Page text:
Thank Hanzze,

No I will not rush to the field. It seems you often view others through your imagination. Do you assume that I never go to the field or a retreat? Those things I said based on many years of my experience, I am not that a novice. I had rushed to monasteries, lived there learning in the past then I saw it didn't solve my problem. Now I see I must rely on myself, not others, not teachers, I didn't mean to discredit them, but I don't think doing some specific works like a retreat will solve my problems. In every field, to really solve problems relate to oneself, one must rely on himself, has responsibility for himself even with going forward and backward. Of course some great teachers may help, but maybe my merit isn't enough to meet them or get their guide. But in every case, even with others' guide or not, I must fully rely on myself, there is no easy fast food way for the dhamma. It is my problem, eveyone can help, but only me can solve it.

Regards
Please stop following me

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Hanzze
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Re: How to see deeply into one's own mind?

Post by Hanzze » Sun Sep 30, 2012 2:54 am

No whynotme I don't reagrd you as a newcomer (even we are all new comer to the Sangha as long as we have not reached the path fruit of stream-enter), totaly not, but we are easliy lose patient.
It is my problem, eveyone can help, but only me can solve it.
No, whynotme. Its your possibility, you can help out your self and solve it simply by your self.

It reminds me on Ajhan Chahs saying: "The only worthy book to read is the heart" So there are times we need to throw away the books and all other intelectual things and simply prove it for our selfs without support of others.

Its a little like trational forest monks. After a while of formal teachings, they are used to be send into to the forset (field, world...). No way out and just a minimum to get confused to be able to see it by one self.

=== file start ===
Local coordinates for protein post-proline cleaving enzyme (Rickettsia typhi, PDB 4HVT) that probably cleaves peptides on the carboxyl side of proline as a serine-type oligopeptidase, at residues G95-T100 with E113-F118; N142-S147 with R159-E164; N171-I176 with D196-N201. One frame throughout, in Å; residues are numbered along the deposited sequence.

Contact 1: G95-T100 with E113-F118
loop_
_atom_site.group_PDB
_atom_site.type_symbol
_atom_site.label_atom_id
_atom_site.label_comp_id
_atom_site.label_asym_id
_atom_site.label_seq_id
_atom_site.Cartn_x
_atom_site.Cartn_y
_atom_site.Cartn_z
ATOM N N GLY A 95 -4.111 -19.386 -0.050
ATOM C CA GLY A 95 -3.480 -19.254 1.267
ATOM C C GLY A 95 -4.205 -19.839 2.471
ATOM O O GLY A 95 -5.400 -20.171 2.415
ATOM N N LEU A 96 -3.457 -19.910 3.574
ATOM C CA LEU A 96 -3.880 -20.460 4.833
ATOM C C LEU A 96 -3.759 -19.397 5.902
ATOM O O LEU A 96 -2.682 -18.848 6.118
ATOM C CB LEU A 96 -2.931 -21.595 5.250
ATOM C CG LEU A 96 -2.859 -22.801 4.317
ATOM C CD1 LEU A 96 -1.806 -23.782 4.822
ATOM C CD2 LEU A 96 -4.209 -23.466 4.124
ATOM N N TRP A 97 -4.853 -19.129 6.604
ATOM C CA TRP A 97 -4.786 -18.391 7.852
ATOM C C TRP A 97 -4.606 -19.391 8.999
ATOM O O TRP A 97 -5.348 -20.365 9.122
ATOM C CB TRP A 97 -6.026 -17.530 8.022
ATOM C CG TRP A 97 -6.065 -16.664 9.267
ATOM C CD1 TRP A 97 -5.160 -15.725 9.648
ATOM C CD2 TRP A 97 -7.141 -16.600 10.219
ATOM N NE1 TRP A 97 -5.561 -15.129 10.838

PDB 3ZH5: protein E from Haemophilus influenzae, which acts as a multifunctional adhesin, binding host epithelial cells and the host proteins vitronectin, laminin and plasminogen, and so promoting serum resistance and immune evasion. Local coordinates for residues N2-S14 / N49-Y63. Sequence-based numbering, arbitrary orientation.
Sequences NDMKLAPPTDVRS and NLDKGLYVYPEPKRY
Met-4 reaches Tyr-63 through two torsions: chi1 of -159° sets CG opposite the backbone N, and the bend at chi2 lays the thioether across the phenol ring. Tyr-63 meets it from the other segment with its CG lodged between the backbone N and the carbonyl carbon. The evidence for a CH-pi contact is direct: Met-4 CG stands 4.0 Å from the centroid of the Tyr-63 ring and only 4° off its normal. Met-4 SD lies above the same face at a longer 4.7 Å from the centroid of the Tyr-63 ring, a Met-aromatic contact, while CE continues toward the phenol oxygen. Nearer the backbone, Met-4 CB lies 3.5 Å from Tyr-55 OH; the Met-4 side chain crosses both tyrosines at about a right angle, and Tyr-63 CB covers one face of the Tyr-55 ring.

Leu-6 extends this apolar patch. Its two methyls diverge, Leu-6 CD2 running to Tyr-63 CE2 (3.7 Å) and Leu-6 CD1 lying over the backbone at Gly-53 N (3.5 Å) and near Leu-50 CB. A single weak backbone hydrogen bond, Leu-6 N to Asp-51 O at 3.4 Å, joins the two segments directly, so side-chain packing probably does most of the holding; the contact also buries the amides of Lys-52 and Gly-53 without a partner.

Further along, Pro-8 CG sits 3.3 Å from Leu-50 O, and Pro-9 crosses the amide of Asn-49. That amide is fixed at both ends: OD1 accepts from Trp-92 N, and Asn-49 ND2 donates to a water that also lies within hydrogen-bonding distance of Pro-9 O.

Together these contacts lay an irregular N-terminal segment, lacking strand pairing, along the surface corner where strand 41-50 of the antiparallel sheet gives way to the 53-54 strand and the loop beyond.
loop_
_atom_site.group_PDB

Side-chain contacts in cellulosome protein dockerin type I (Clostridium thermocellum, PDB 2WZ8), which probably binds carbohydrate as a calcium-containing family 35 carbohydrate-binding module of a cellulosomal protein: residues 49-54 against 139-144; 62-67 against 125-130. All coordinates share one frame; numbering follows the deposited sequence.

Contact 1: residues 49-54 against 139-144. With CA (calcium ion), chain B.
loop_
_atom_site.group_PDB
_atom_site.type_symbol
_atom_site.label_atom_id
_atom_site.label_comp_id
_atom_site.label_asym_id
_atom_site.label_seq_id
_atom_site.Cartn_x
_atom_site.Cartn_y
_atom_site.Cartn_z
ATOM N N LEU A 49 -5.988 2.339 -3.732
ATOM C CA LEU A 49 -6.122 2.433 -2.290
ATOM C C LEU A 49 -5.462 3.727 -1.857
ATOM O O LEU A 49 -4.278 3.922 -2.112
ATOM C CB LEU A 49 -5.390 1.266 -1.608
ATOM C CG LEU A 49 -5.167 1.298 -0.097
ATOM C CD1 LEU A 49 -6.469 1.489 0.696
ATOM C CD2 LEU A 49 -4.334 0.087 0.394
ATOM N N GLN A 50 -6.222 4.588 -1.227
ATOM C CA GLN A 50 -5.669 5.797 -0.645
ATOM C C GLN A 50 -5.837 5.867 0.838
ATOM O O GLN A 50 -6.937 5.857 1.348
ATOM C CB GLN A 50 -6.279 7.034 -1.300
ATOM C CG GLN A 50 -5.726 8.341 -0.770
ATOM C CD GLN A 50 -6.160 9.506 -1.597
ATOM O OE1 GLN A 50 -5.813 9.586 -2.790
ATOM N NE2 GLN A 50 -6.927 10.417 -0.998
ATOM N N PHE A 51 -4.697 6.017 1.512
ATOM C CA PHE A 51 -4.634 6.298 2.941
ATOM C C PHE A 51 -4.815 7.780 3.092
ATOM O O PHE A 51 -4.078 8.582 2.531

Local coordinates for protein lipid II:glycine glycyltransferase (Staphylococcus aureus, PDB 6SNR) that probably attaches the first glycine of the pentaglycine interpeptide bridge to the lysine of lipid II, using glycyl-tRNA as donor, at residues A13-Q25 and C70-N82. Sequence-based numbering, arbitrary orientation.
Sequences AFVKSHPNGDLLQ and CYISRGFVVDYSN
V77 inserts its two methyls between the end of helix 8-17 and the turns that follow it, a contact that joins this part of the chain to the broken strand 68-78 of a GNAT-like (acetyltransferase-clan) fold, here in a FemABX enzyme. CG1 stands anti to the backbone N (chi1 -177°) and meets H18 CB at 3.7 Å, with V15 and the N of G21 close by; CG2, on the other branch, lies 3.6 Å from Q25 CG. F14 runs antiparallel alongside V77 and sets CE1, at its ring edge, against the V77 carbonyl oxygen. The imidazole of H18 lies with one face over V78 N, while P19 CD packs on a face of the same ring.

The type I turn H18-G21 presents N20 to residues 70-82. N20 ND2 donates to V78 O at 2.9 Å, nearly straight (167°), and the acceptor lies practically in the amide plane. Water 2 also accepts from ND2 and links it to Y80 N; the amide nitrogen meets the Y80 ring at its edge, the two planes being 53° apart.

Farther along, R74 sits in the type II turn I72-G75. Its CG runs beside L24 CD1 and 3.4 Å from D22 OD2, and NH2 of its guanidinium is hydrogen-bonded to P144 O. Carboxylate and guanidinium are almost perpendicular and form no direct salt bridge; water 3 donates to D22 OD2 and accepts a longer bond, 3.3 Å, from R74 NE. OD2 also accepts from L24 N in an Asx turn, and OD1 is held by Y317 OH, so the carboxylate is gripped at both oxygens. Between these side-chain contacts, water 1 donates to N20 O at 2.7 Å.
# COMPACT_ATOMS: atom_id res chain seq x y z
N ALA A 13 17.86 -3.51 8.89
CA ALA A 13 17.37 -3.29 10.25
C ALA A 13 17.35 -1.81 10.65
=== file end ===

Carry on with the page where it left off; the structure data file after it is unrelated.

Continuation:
Literary studies are somehow only the dessert after the nurishing meal. We need to be careful that our belly is not overfilled with the dessert or we are so attached to is pleasure (what come along wich intelectuall playing and study) that we even refuse what is actually staple food. How every keep the meal balanced, even the dessert is fine it would make you fat and immovable sooner or later.

How can one look, observe his mind when it is full of thought and busy with intelectuall knowledge? No way.
Just that! *smile*
...We Buddhists must find the courage to leave our temples and enter the temples of human experience, temples that are filled with suffering. If we listen to Buddha, Christ, or Gandhi, we can do nothing else. The refugee camps, the prisons, the ghettos, and the battlefields will become our temples. We have so much work to do. ... Peace is Possible! Step by Step. - Samtach Preah Maha Ghosananda "Step by Step" http://www.ghosananda.org/bio_book.html

BUT! it is important to become a real Buddhist first. Like Punna did: Punna Sutta Nate sante baram sokham _()_

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ground
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Re: How to see deeply into one's own mind?

Post by ground » Sun Sep 30, 2012 3:07 am

whynotme wrote:Hi everyone,

Sometimes I feel something arise but I don't know why, e.g I suddenly feel fear, but don't know exactly what to fear.
And what about the arising of "I feel" and the "I don't know"
whynotme wrote: I don't know what is going on in the unconsciouness and I want to know what is going on in the unconsciouness state. How can I gain deep insight view of my own mind? Is jhana or samatha required? Or is there any other method?
What about the arising of questions and "wanting to know"? Is there an "I" different from mind that may gain "deep insight in its own mind"? :sage:

whynotme
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Re: How to see deeply into one's own mind?

Post by whynotme » Sun Sep 30, 2012 6:27 am

ground wrote:
whynotme wrote:Hi everyone,

Sometimes I feel something arise but I don't know why, e.g I suddenly feel fear, but don't know exactly what to fear.
And what about the arising of "I feel" and the "I don't know"